I got back to Scotland on Friday.
So what did I take from the Harvard experience?
There are ten inter-related things I’d like to do as a consequence of attending the course:
- Identify and remove all things which erode or prevent a sense of belonging – in schools and the authority
- Reduce the variance in the quality of learning experience in every classroom
- Promote the notion of a “person” being separate from their “practice”
- Believe in every person’s capacity to learn – children and staff
- Listen carefully to what people say and avoid moving into problem solving mode too quickly
- Encourage, model and support people to say “These children are mine”
- Focus our attention upon improving the quality and complexity of “learning tasks” provided in every classroom
- Keep returning to the measureable impact of our work
- Ensure that all teachers have a comprehensive understanding about current research into the brain, mind and education which they can use to develop their own professional practice.
- Establish unambiguous, consistent and shared norms about what we expect from our children and ourselves – and ensure that these are vigorously upheld.
Welcome back Don! The readings on the Harvard blog have been fascinating. I like some of the things you are going to try to do or do better, in particular:
1. Identify and remove all things which erode or prevent a sense of belonging – in schools and the authority
4. Believe in every person’s capacity to learn – children and staff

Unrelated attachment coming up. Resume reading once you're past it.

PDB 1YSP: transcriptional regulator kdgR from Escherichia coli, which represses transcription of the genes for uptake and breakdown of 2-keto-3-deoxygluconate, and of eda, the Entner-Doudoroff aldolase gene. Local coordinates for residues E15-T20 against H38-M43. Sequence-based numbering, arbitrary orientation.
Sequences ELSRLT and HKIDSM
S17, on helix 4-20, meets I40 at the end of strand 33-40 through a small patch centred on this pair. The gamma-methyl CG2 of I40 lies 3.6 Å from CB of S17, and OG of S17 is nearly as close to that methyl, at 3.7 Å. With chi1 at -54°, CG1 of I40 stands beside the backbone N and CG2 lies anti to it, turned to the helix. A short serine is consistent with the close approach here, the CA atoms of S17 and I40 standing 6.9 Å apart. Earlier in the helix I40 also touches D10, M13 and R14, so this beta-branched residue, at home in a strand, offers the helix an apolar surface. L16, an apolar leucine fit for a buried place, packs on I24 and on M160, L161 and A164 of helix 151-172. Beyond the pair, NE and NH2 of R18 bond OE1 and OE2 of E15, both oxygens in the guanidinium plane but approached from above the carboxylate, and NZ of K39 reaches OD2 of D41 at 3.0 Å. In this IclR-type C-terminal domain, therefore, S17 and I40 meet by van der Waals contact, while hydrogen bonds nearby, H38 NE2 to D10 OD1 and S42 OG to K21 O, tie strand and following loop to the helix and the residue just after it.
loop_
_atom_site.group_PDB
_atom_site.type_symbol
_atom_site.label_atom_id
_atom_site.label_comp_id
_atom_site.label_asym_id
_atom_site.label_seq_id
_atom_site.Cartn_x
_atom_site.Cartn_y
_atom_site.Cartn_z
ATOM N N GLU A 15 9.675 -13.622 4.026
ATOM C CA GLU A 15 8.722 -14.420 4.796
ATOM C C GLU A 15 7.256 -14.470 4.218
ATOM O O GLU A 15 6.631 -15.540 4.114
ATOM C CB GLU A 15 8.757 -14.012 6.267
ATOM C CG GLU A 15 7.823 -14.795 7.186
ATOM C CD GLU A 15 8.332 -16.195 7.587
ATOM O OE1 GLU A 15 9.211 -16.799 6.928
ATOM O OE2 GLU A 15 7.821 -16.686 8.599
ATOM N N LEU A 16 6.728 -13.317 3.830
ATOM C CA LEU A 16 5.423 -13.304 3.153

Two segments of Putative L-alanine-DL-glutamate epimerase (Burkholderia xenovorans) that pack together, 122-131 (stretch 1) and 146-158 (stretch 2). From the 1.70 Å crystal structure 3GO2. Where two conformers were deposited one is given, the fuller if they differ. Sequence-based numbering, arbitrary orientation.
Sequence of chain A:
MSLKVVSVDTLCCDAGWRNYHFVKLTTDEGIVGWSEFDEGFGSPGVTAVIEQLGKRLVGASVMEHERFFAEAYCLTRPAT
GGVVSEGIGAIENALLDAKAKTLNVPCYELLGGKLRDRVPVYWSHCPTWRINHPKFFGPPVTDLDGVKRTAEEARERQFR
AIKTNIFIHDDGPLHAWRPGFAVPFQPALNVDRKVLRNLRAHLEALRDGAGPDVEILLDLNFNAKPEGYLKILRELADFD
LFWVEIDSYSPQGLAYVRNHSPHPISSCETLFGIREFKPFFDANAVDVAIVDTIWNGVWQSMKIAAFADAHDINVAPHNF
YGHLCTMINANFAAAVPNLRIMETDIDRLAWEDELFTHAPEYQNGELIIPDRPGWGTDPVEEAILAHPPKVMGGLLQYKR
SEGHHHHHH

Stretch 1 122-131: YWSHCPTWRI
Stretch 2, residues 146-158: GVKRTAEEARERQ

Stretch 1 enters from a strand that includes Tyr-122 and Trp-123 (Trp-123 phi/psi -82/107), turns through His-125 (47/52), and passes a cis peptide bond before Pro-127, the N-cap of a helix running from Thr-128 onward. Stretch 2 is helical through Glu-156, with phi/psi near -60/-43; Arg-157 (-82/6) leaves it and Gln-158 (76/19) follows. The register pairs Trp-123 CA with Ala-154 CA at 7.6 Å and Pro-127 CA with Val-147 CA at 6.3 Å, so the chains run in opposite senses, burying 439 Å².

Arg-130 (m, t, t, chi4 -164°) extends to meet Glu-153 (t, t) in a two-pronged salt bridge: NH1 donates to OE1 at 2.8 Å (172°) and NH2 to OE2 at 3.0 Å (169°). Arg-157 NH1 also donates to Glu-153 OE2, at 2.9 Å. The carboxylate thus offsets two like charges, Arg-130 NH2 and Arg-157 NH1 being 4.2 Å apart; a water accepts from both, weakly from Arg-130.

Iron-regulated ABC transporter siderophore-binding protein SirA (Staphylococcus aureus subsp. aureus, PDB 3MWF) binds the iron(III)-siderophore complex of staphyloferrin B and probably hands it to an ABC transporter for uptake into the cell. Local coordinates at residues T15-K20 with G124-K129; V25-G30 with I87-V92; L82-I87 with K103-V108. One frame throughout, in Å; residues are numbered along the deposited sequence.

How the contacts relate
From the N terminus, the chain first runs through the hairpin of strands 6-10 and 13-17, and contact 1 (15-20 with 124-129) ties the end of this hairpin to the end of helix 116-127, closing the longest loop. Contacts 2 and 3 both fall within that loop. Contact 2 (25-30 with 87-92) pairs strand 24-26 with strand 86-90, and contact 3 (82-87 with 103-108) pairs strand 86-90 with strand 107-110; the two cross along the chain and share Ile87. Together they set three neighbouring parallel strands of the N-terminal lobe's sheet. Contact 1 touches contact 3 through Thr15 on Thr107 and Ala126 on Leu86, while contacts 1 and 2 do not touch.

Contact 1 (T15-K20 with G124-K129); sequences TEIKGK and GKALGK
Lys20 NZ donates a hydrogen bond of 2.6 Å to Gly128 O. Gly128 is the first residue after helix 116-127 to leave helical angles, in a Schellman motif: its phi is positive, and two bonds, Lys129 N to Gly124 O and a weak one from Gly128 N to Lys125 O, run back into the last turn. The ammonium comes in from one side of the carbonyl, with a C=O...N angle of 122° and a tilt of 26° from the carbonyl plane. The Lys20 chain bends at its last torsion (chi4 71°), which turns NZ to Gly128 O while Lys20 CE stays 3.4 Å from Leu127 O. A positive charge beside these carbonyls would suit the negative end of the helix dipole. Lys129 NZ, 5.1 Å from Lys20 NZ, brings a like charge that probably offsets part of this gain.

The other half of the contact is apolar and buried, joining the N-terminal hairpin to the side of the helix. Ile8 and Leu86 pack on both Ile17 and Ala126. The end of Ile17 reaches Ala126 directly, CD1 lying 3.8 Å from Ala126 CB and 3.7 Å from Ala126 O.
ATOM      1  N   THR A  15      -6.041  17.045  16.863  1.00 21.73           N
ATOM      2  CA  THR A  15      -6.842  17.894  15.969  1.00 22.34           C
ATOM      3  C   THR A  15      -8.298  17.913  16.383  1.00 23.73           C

5. Listen carefully to what people say and avoid moving into problem solving mode too quickly
However I’m a bit concerned by this one:
8. Keep returning to the measureable impact of our work
unless you mean to check that what you are measuring reflects what is happening. So much of value is very hard to measure isn’t it? Quality is so very different from quantity, and very hard to measure objectively. Maybe your 5th direction-sign will help with that though.
I understand your concerns but I tried to explore this in one of my Harvard posts see https://www.edubuzz.org/harvard/2007/07/18/social-return-on-investment/
Does this help?
Quote from your Harvard blog “By selecting a much more specific measure and linking it with the aim – prior to deciding upon what the action might be – we come up with a potentially more powerful change model which is very much directed towards IMPACT.
If you want to try this challenge have go at providing me with an aim, measure and action for making children more responsible citizens – remember your measure must be able to answer the funders’ “so what” question about any actions you take, i.e. can you demonstrate impact (not just an output)”
This doesn’t seem like much of a challenge to me…isn’t it what we do quite well? It’s not at all hard to think of AMAs as you challenge.
Aim: make children more responsible citizens, by disposing of their own litter
Measure: playground has less litter at the end of each playtime
Actions: Pupil Council to present info at Assembly at beginning and end of term – challenge and celebration, appoint a playground litter champion in each class – not to pick up litter but to remind people and to run competitions for playground with least litter etc
Aim: to make children more responsible citizens, by learning strategies to resolve their own disputes
Measure: playground supervisors will have fewer disputes to sort out
Action: implement previously discussed peer mediation strategies
What tends to happen though is this:
Aim: raise attainment in maths
Measure: count national assessment levels at each stage
Action: put pressure on teachers to get children to achieve levels sooner
That’s what I have reservations about.